Reporting results for the fourth fiscal quarter of 2009, Apple sales and profits continue to defy a moribund economy, and for the first time in the company’s history ten million Macs have been sold in a fiscal year.
Apple reported revenue of $9.2 billion and a net quarterly profit of $1.67 billion, or $1.82 earnings per share (EPS), handily beating consensus estimates with the most profitable quarter ever. Apple CEO Steve Jobs issued the expected statement high-five.
“We are thrilled to have sold more Macs and iPhones than in any previous quarter,” said Steve Jobs, Apple’s CEO. “We’ve got a very strong lineup for the holiday season and some really great new products in the pipeline for 2010.”
While the great financial news is the primary indicator of the strength of the company, for the consumer the strength of a platform is in the number of units sold. For Mac and iPhone owners, the fourth fiscal quarter was great, but iPod numbers are more nuanced.
While the 3.05 million Macs sold was a record number for Apple in a single quarter, there is another milestone to ponder. For the fiscal year—and likely calendar year—of 2009, laptops account for two out of three Macs sold. Considering that it was only 2002 when that ratio was reversed, the conclusion that we are nearing the end of the desktop era, at least for Macs, seems inescapable. Another apparently inescapable conclusion is that the iPod has peaked.
Unlike the iPhone with vast arid wastes of China to sell to, and the Mac with vast arid wastes of Windows market share to take from, the iPod already owns somewhere over 70 percent of the portable media player market. Where do you go from there? Nowhere, hopefully. Even taking into account last quarter’s numbers, Apple will sell more than 50 million iPods in 2009, just like the last two years. One could even argue that potential iPod sales lost are becoming actual iPhone sales. In that scenario, lost iPod sales are actually a benefit to Apple, as the average selling price for the iPhone is higher than the iPod. If that is the case, there was much of such benefit to be had in the fourth quarter.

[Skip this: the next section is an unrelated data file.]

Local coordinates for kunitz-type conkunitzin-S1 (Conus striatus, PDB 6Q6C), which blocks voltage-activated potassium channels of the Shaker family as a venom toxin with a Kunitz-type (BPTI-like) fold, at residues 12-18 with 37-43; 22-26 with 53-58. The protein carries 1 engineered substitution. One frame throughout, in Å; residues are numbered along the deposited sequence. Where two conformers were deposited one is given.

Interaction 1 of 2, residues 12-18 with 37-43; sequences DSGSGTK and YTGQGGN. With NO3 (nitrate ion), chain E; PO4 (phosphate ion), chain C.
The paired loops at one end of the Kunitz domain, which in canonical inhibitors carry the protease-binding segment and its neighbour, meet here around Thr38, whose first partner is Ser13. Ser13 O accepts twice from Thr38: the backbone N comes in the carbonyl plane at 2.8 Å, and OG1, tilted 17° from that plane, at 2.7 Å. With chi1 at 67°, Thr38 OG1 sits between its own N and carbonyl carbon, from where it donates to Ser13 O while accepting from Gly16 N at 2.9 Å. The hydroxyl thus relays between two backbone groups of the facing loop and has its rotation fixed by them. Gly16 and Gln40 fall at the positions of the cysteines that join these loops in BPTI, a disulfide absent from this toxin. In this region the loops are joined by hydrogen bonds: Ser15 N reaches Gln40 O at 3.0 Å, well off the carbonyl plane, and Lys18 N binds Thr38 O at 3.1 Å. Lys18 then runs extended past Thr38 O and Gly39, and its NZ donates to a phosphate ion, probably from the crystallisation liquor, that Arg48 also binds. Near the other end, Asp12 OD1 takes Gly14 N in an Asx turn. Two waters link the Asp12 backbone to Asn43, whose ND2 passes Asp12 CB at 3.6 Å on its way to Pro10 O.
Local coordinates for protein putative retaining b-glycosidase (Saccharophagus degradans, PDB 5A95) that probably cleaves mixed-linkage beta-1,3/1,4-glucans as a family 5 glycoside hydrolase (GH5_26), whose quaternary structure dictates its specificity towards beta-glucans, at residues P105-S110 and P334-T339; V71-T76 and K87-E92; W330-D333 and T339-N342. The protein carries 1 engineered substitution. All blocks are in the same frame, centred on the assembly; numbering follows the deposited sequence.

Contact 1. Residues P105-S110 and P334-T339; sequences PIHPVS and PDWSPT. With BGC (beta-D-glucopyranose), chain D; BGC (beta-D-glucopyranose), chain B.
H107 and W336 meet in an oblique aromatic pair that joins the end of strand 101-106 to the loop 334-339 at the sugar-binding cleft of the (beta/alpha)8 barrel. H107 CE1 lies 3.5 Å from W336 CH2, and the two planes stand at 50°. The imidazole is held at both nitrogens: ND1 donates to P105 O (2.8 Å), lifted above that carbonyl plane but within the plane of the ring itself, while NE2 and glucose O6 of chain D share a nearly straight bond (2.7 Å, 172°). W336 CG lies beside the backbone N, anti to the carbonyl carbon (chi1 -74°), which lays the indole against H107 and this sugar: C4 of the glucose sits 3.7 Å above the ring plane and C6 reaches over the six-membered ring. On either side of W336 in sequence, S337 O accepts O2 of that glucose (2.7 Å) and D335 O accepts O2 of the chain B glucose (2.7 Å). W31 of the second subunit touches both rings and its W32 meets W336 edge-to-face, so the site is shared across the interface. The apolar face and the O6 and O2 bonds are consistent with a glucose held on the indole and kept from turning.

More than any other Apple product, iPhone sales rise and fall with new models. As the chart shows, after the introduction of each new iPhone sales surged, then dropped, albeit at significantly higher sales levels after each cycle. The question now becomes whether iPhone growth is leveling off, like the iPod, or whether the apparent plateau in sales is a pause before continuing the climb with the release of the iPhone in China.
Regardless, only the most pernicious of anti-Apple hater can see these results as anything but the staggering success they are for a company that nearly went out of business just over a decade ago. What’s more, 2010 is shaping up to be even better, with what was hopefully a thinly-veiled reference to the tablet by Steve Jobs. Expect analysts to futilely attempt to pry more information from Apple during the conference call, and TheAppleBlog to duly report the obfuscations.